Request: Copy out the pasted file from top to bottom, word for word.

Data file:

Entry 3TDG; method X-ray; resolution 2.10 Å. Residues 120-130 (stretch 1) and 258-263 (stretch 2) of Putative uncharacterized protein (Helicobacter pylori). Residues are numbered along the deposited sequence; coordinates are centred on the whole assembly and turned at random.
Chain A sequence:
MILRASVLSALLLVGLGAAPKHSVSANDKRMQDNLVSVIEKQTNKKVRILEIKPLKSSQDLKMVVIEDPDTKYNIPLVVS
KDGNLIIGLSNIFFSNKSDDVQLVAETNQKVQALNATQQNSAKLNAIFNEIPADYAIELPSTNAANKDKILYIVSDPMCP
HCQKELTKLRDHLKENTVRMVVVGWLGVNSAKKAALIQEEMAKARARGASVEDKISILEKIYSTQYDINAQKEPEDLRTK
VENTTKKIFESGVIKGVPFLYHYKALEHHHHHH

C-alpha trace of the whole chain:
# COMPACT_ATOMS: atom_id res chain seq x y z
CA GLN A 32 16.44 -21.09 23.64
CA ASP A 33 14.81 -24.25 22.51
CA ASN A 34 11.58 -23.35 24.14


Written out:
Entry 3TDG; method X-ray; resolution 2.10 Å. Residues 120-130 (stretch 1) and 258-263 (stretch 2) of Putative uncharacterized protein (Helicobacter pylori). Residues are numbered along the deposited sequence; coordinates are centred on the whole assembly and turned at random.
Chain A sequence:
MILRASVLSALLLVGLGAAPKHSVSANDKRMQDNLVSVIEKQTNKKVRILEIKPLKSSQDLKMVVIEDPDTKYNIPLVVS
KDGNLIIGLSNIFFSNKSDDVQLVAETNQKVQALNATQQNSAKLNAIFNEIPADYAIELPSTNAANKDKILYIVSDPMCP
HCQKELTKLRDHLKENTVRMVVVGWLGVNSAKKAALIQEEMAKARARGASVEDKISILEKIYSTQYDINAQKEPEDLRTK
VENTTKKIFESGVIKGVPFLYHYKALEHHHHHH

C-alpha trace of the whole chain:
# COMPACT_ATOMS: atom_id res chain seq x y z
CA GLN A 32 16.44 -21.09 23.64
CA ASP A 33 14.81 -24.25 22.51
CA ASN A 34 11.58 -23.35 24.14